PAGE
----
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Kayaking — This Week's Grobby

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From icy Arctic currents to the calm lakes of summer camp, kayaks have been a staple of outdoor life for more than 4000 years. And for good reason, as kayaking allows paddlers to dictate their own style and speed, making it a great hobby and workout for individuals with a wide range of abilities [1]. So grab a paddle and hop on board with this week’s Grobby (Greatist lingo for hobby)!

The Tip-Off — The Need-to-Know
 

The kayak— meaning “hunter’s boat” in Inuit— is believed to have originated in Greenland and was typically used for basic transportation, war, and, well, hunting. These craft were often made by stretching animal skins and tree bark over a log, and could generally carry only one passenger. Centuries later, kayaks— which, unlike canoes, have a dug-out cockpit instead of open seating— have been revitalized and reinvented for modern day use. Instead of primary use by hunters, today’s versions offer a relatively cheap way to exercise, relax, and enjoy the outdoors all at the same time.

Types of kayaks differ by their design and materials, each type with its own specific purpose— including recreational kayaking, sea kayaking, and whitewater kayaking. In each version, successful kayaking requires a knowledgeable paddler [2]. No matter the level of intensity, being able to propel oneself through water requires both stamina and upper body strength, with a particular emphasis on the shoulder muscles [1]. The rotation required for paddling is also taxing on the torso, making kayaking a solid option for those seeking a core workout on the water.

Testing the Waters — Your Action Plan
 

Before setting out to conquer whitewater, kayaking newbies can get their feet wet and learn technique on a small lake or pond (or even a pool, if available). Recreational kayaking is a safer and generally less expensive way to try out the sport, with models available from many outdoor stores for $150-$500. For less commitment, try renting a kayak from an outdoor outfitter. The more adventurous (and far more experienced!) can try playboating, a discipline of kayaking that goes beyond the norm by adding spins, flips, turns, and other tricks.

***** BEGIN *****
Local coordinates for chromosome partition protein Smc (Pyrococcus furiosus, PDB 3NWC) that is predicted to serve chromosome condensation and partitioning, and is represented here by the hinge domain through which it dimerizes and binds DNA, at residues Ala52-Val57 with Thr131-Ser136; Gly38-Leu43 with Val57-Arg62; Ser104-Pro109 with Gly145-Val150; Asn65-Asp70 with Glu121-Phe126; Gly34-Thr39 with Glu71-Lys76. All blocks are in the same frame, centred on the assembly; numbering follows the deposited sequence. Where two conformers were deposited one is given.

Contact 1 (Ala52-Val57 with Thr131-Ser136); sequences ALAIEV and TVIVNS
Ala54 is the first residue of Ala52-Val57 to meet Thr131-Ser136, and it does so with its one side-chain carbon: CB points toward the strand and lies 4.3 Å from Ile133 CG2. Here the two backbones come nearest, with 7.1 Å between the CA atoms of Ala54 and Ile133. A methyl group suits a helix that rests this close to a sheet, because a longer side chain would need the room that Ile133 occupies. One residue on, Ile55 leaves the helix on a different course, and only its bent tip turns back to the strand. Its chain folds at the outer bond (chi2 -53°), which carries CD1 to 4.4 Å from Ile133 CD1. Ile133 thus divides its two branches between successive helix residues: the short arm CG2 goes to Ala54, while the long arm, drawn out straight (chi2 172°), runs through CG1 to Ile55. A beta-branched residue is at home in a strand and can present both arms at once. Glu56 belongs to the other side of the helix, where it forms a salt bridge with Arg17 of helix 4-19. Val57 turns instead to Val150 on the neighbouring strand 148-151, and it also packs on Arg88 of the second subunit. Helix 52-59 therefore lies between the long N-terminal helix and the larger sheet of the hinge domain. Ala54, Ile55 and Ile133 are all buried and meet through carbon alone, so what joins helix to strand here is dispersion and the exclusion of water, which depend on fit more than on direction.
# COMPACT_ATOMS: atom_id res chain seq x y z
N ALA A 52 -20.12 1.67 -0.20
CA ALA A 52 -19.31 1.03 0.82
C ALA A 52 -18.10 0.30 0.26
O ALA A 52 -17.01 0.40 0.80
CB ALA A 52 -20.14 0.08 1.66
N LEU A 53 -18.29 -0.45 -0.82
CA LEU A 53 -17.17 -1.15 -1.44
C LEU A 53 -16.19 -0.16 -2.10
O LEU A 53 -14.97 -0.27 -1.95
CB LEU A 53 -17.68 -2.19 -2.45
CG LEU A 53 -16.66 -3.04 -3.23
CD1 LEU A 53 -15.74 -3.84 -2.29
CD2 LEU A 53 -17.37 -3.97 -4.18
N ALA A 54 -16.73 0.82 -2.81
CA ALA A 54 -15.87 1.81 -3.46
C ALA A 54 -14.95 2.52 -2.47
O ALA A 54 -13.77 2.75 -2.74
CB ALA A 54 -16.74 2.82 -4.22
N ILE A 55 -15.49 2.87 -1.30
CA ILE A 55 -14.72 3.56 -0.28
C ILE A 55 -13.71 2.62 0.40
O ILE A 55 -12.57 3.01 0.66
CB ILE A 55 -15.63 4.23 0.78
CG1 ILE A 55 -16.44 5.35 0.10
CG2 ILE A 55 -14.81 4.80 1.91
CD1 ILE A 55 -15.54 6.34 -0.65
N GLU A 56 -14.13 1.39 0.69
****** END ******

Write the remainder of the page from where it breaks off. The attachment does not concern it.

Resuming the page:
However, beyond the trauma and drowning risks that go along with many watersports, kayakers of all skill levels should be wary of rotator cuff injuries and tendonitis [4] [5]. Supplementary strength training can help develop muscle strength and balance to help prevent injuries, and no matter the experience level, all kayakers are advised to wear personal a floatation device (somehow we doubt floaties will cut it) [6].

Works Cited

  1. Science and medicine of canoeing and kayaking. Shepard RJ. Journal of Sports Medicine. 1987 Jan-Feb;4(1):19-33.
  2. Determinants of kayak paddling performance. Michael JS, Smith R, and Rooney KB. School of Exercise and Sport Science, Faculty of Exercise, Health and Performance, Sydney University, Lidcombe, New South Wales, Australia. Sports and Biomechanics. 2009 Jun;8(2):167-79.
  3. Science and medicine of canoeing and kayaking. Shepard RJ. Journal of Sports Medicine. 1987 Jan-Feb;4(1):19-33.
  4. Shoulder pathoanatomy in marathon kayakers. Hagemann G., Riike AM, and Mars M. University of Natal, Durban, South Africa. British Journal of Sports Medicine. 2004 Aug;38(4):413-7.
  5. The relationship between joint range of motion, muscular strength, and race time for sub-elite flat water kayakers. McKean MR, Burkett B. School of Health and Sport Science, University of Sunshine Coast, Queensland, Australia. J Sci Med Sport. 2010 Sep;13(5):537-42.
  6. An analysis of sea kayaking incidents in New Zealand 1992-2005. Bailey, I. The Travel Doctor. Tauranga, New Zealand. 2010 September; 21(3):208-18.